Visitors from across the world will have the opportunity to steal a glance at a lesser-known side of the ancient Greek Parthenon, its severely deteriorated metope sculptures, on the occasion of the exhibition “An archaeologist’s Eye: The Parthenon Drawings of Katherine A. Schwab’’ that will be hosted at Creighton University’s Lied Art Gallery in Omaha, Nebraska, from February 21 through March 29. This marvelous collection, organized by the Bellarmine Museum of Art at Fairfield University (Connecticut), Creighton University (Omaha) and the Timken Museum of Art (San Diego), consists of thirty-five drawings of Dr. Katherine Schwab crafted on paper with the use of graphite and pastel pencil.
Through her personal drawing project, the American art historian of Fairfield University provides her audience with her own interpretations of the ancient Greek world by disclosing an amazing representation of some, previously damaged, fabulous metope sculptures of great narrative push. The drawings, casting light on the connection Schwab seems to have developed with the original sculptures’ creators of the most protuberant sanctuary of the Athenian Acropolis, are divided into three thematic units. The first one, embracing the popular Greek mythology theme of the fight between Olympian gods and earthborn giants, consists of sixteen graphite and pastel depictions of the east metopes. The second unit illustrates twelve graphite drawings inspired by the Sacking of Troy, while the third, based on a careful selection of figures from the Parthenon pediments and frieze, includes seven graphite sketches.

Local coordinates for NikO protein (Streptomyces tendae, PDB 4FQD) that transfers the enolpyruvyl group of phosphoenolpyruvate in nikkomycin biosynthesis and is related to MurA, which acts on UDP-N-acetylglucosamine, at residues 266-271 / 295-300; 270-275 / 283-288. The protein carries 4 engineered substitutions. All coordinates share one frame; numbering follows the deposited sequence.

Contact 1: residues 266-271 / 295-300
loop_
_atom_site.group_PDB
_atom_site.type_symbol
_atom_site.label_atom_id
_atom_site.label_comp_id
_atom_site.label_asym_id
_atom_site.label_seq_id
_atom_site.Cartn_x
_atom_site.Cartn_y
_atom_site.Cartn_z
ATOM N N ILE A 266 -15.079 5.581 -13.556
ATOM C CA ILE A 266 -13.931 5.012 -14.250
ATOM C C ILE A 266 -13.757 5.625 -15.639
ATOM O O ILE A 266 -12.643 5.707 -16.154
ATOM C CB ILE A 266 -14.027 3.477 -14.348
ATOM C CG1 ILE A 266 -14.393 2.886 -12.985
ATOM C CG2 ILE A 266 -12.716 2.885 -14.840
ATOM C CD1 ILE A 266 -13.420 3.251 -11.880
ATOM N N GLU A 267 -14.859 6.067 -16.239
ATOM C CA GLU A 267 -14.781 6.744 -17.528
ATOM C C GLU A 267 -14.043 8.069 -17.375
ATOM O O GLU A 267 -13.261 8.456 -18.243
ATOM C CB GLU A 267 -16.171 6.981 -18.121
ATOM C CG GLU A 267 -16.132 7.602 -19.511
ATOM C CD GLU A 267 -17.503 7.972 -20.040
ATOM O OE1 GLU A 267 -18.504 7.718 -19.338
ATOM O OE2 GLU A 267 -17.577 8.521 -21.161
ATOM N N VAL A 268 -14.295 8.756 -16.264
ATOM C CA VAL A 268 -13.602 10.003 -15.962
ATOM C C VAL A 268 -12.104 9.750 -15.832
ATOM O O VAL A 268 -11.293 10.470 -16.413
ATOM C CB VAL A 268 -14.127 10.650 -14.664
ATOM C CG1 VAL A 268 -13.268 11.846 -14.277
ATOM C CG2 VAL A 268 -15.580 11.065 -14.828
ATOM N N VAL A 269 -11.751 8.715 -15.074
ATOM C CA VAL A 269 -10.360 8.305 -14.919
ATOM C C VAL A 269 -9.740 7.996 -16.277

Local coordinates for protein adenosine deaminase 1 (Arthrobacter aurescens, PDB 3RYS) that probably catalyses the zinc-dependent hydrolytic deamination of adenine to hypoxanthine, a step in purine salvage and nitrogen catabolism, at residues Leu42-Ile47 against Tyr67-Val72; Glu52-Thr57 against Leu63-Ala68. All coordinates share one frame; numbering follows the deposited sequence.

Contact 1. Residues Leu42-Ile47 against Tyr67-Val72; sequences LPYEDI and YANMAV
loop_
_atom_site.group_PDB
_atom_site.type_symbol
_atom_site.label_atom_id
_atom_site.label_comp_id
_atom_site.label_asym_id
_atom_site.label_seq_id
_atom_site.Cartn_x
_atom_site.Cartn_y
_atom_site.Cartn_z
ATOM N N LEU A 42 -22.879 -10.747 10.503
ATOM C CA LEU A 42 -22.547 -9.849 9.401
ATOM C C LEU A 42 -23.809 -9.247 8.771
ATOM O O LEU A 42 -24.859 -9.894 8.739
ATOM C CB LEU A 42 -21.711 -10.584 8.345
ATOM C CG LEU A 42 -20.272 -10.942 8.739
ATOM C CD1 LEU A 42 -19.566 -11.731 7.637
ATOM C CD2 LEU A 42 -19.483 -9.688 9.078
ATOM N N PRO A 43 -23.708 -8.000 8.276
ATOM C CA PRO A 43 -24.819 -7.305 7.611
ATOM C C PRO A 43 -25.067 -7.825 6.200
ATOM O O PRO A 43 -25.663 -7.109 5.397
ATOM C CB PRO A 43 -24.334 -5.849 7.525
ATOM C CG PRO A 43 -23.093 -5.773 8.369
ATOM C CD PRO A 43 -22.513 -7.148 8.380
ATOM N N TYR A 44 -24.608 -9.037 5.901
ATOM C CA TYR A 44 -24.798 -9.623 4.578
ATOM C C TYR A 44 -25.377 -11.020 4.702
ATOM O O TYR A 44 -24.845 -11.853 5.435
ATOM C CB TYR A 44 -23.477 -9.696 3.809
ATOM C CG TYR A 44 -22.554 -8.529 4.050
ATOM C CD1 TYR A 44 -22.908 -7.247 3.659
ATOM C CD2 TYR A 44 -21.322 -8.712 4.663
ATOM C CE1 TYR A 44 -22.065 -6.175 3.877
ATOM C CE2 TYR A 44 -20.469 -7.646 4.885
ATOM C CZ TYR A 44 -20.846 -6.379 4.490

For millennia, the Parthenon has suffered changes caused by thoughtless renovations, earthquakes, explosions, fire and it has been ransacked multiple times. Its unparalleled magnitude will shine once again through this unique exhibition in Nebraska, traveling next to the Hallie Ford Museum of Art at Willamette University in Salem, Oregon, the Timken Museum of Art in San Diego, California, and The Nashville Parthenon, in Nashville, Tennessee.
If you happen to be at the Acropolis Museum in Athens you can relish its beauty accompanied by scans of Schwab’s works on permanent display. Choose the right destination and enjoy a unique journey to Greek ancient history.